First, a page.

According to press accounts ahead of the first show there would have been two flavours of the show, Colour Me Pop and Colour Me Jazz, depending on the content, but the jazz element would be dropped before the first broadcast.

Featured acts were given thirty minutes to play live (or singing live to the backing track) in the studio each week with occasional forays to the exotic location of The Fairfield Hall, Croydon for several live sets recorded on the 29th September 1968 as a Mexico Olympic Games fundraiser (the games would take place the following month.) There would also be some other location filming, with Clodagh Rodgers wandering around derelict buildings in a mini-skirt for one song.

The show recognised that albums were now taken seriously as a new musical format in its own right, rather than just a collection of songs or a studio recreation of the band's live set, but thankfully the acts were allowed to get on with performing with no silly interviews about the meaning and motivation for what they were doing. Among those who paid a visit were The Small Faces, The Hollies, The Kinks, The Move, The Moody Blues, David Ackles, Eclection, Fleetwood Mac and many others. However, the show wasn't just given over to the progressive tendency, with time given to a few pop acts like Clodagh Rodgers and The Fortunes. The show was also important in giving much needed exposure to many second division bands on smaller labels who would have been excluded from Radio One playlists otherwise.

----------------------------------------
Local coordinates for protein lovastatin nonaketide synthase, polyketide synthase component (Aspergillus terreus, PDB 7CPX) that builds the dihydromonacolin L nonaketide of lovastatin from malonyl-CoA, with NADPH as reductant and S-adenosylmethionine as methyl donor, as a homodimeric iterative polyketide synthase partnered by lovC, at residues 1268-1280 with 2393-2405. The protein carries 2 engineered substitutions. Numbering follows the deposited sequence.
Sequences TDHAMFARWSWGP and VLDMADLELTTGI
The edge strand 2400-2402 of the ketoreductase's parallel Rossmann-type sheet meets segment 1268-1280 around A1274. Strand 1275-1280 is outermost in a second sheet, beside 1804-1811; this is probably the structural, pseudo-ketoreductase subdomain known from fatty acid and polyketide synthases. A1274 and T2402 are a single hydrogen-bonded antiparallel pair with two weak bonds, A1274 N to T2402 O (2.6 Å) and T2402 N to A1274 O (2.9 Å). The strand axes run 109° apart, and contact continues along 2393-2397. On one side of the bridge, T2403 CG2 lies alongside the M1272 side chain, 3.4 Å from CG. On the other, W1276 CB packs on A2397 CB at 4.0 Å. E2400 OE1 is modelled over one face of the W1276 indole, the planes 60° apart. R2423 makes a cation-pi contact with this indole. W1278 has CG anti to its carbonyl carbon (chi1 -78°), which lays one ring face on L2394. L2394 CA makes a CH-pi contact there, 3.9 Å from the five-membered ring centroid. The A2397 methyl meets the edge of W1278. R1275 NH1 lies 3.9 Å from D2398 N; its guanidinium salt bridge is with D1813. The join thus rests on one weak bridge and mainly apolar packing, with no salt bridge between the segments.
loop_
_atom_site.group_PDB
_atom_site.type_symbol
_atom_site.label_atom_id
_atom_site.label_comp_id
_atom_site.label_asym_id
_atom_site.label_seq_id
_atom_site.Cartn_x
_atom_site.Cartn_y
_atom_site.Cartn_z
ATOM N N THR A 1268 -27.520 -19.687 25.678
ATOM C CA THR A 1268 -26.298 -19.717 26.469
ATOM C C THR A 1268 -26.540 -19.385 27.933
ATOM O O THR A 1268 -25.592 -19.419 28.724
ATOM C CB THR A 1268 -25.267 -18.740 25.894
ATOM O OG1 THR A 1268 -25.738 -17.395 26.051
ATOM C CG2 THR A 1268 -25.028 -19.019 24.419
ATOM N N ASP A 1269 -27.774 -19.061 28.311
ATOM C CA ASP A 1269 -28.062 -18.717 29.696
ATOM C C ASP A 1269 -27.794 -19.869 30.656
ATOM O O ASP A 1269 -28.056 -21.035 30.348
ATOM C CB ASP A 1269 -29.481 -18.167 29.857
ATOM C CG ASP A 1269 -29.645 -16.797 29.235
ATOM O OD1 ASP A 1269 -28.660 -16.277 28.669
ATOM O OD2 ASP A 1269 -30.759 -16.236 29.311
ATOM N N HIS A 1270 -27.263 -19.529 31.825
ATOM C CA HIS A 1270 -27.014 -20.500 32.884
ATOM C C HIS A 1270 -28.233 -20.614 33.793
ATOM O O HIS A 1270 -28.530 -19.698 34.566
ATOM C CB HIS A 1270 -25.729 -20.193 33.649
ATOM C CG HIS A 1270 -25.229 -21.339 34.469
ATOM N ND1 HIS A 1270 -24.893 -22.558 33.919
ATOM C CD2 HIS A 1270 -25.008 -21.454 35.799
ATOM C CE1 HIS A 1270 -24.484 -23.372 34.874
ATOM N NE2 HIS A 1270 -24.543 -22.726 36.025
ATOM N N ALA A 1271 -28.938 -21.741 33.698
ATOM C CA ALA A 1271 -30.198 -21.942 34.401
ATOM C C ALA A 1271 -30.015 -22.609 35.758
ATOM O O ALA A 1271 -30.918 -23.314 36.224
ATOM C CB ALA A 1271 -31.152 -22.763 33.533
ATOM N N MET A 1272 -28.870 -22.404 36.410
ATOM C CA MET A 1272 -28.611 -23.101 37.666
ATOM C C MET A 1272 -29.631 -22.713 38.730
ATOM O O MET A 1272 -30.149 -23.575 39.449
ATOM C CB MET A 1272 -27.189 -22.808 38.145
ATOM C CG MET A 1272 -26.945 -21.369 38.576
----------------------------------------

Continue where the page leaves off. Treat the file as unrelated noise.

Despite his worry that the show would be taken off "after the first four weeks" Turner's production skills resulted in a fifteen month run.

Having won the Top TV Show award in the Melody Maker poll in September 1969, beating Top Of The Pops, it was assumed that the show would return, but the BBC had no plans to do so. A re-boot of Late Night Line-Up in September 1969, a week after the final Colour Me Pop probably contributed to its cancellation. However, Steve Turner had actually recorded further shows for transmission around Christmas 1969, but they were never broadcast. These shows featured Gulliver's People, The Golden Earring, The Sands, Jefferson and Sight & Sound. Talking to Melody Maker in October 1969 Turner said "Whether this will be the thin edge of the wedge for further Colour Me Pop shows I can't say at present." It appears that Golden Earring recorded a session for the show, with photos from the session appearing on British and French album covers and some of the BBC studio recording appearing in their Eight Miles High documentary.

Two retrospective compilation shows were assembled in 1969/70, but that would be the last anyone saw. Turner would go on to produce the shows' descendent Disco 2. Sadly, there was no tie-in LP release, as there was for Disc A Dawn or John Peel's Top Gear radio show the following year.

Several of the few surviving shows have been released on DVD and CD, while an excellent article on the show, written by Adam James Smith appeared in issue 92 of Shindig.



18th May 1968, 14th June 1968 - 30th August 1969